The future of BIM collaboration is on full display in the new Munch Museum project in Norway.
Once complete, the museum will house the personal collection of Edvard Munch, Norwegian painter most famously known for his symbolic, expressionist piece of work “The Scream”. The museum features a winning architectural design by Spanish firm estudio Herreros with local partner LPO Arkitekter, expected to near completion in 2020.
The building will lift vertically then lean in to the west, gesturing toward the beautiful new Opera house, the fjord, and the harbor-front. A premier destination for archival research and art historians, the museum will have two distinct but interconnected public spaces.
One climbs upwards with dynamic exhibition spaces, education programs, gastronomy, and views overlooking the city through a reflective facade. The other draws out into the quay from a climatized lobby, with parks and pathways leading to other cultural centers like the library and movie theater. It is a key attraction in Bjørvika, an urban redevelopment project that promises to change the cultural and urban landscape of Oslo’s waterfront.
Cross-border BIM Collaboration in Project Delivery
Bringing a complex building like the new Munch museum to life is no easy task. There are numerous challenges with the design and delivery process that are compounded by environmental, technical, and client constraints. The complexity of a foreign partnership introduces additional challenges around communication, decision-making, and meeting project delivery timelines.
Building Information Modeling is now required by several EU member countries for publicly funded projects to help tackle some of these problems. BIM ensures transparency between stakeholders, increases project delivery quality, reduces red tape, and provides a secure, accurate documentation strategy. But not everyone is using BIM software, much less in the same manner and workflow. So how do two different offices separated by 2600 kms, international borders, and unique working styles end up working collaboratively to build this iconic new structure? The answer is BIM design collaboration software BIM 360 Team and Collaboration for Revit.
♦ New Challenges Require New Tools
One firm trained the other in Building Information Modeling software Revit, and together they developed a workflow to iterate and finalize models. Initially, they used a VPN file-sharing server setup. However, this caused serious delays in sharing the latest information and model files. They discovered a user-friendly, cloud collaboration software that allowed for multi-user co-authoring of Revit models and easy file sharing on a browser or mobile device. This way, both teams could work live in the same Revit model, whether in Madrid or Oslo.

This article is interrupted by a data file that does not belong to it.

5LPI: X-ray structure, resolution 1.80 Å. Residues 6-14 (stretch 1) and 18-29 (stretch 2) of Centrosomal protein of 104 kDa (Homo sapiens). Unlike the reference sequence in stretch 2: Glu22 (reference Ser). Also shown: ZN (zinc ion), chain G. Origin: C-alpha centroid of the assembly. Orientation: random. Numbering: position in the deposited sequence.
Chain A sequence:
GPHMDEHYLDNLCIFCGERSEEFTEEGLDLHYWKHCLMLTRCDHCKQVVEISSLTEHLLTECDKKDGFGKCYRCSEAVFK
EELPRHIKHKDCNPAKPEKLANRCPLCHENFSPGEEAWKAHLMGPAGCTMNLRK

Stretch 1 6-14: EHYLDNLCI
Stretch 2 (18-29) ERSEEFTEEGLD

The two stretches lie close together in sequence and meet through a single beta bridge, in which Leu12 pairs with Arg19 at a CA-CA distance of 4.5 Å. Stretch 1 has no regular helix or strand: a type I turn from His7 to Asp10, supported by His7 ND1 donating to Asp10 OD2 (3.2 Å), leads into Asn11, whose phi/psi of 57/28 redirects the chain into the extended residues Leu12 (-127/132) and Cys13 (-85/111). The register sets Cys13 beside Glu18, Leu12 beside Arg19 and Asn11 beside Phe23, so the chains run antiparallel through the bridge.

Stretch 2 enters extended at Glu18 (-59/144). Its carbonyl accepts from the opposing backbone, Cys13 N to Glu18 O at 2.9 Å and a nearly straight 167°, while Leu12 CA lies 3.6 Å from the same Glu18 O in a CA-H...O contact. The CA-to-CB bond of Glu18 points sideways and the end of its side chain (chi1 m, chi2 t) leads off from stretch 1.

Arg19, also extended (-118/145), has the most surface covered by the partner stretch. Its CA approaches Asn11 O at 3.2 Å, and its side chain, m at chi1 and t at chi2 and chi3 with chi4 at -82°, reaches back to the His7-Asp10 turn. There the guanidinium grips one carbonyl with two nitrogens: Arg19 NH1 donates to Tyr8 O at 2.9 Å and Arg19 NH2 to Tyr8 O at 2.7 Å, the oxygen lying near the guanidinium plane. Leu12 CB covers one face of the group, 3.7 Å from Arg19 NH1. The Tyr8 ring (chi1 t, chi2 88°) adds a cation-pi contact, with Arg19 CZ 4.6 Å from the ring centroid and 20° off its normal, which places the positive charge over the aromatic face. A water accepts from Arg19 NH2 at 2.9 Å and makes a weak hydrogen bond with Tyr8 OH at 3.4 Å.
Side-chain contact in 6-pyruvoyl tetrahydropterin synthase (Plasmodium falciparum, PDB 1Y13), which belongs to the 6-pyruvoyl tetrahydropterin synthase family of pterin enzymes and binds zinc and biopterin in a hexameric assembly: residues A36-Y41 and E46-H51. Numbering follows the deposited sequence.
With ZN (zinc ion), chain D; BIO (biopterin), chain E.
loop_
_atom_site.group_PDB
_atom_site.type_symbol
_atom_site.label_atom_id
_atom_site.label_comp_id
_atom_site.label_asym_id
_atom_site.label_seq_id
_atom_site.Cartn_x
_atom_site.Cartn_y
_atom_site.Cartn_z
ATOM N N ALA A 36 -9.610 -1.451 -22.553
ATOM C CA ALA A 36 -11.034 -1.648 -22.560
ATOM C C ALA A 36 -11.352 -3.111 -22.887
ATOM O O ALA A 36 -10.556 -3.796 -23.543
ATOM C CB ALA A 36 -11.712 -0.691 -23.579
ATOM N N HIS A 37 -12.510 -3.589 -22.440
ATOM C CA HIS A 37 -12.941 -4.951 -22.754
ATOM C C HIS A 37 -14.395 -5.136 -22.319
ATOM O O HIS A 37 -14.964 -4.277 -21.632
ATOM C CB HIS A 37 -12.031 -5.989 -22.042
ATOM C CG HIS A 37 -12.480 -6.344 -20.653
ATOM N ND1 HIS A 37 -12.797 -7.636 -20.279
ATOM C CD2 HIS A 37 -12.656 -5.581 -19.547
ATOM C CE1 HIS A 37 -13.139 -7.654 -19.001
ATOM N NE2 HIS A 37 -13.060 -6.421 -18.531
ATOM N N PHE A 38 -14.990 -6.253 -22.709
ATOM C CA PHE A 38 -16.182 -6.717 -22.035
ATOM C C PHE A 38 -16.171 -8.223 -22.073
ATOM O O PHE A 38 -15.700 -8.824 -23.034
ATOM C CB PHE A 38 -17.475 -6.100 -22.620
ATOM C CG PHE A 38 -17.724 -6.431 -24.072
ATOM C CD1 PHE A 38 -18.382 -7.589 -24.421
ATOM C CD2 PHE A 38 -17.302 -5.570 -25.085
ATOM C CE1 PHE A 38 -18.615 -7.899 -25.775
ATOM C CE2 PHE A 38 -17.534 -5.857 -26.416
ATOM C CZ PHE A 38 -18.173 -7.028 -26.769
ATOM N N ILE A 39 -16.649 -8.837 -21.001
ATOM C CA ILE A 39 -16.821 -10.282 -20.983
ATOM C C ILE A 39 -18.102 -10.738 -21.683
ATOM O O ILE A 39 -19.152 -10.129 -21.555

♦ Less Travel, More Design
BIM 360 Team and Collaboration for Revit together eliminated the need for co-location between the studios, allowing almost all project work to be accomplished online. This saved them time and resources. It also revolutionized their communication process by reducing the need for unnecessary international travel, in-person meetings, and waiting on server file syncs. They could now problem-solve on a one-on-one basis within the model at the same time, with input from all relevant decision makers.
♦ Working Together to Save Time
Multi-disciplinary design and engineering professionals could work on structure, acoustics, geotechnics, MEP layouts, smart building technology, and security plans simultaneously if needed. These tools were then introduced to the work site, where the construction team could access updated 3D models. While on site, they could open, view, markup, and leave comments in design files using a web browser, their phone or iPad.
Why Design File-sharing Cloud Software for Architects is Transforming the Industry
Lars Haukeland, Founder and Partner at LPO Arkitekter, is excited about the benefits of BIM that he and his firm already enjoy. In addition to facilitating a more efficient design process, BIM allows the team to design accurately and realistically at concept stage, and communicate design intent through animated Revit simulations.
Adding BIM Collaboration tools to this setup greatly improves design and delivery outcomes, some of which include:
- Expanding stakeholder participation and consensus
- More open access and transparency thanks to file sharing tools, live synced working models, and communication channels
- Faster design cycles due to new opportunities for instantaneous feedback
- Portability, enabling the team to access models anywhere, from a web browser or mobile device
- More time to focus on design with less time spent coordinating
Lars sums it up best by saying:
"The most important thing is that we do things once […] to get to the right solution. That improves the design process, and it improves the communication process, and it improves the building process.”
Ready to boost your efficiency with BIM collaboration?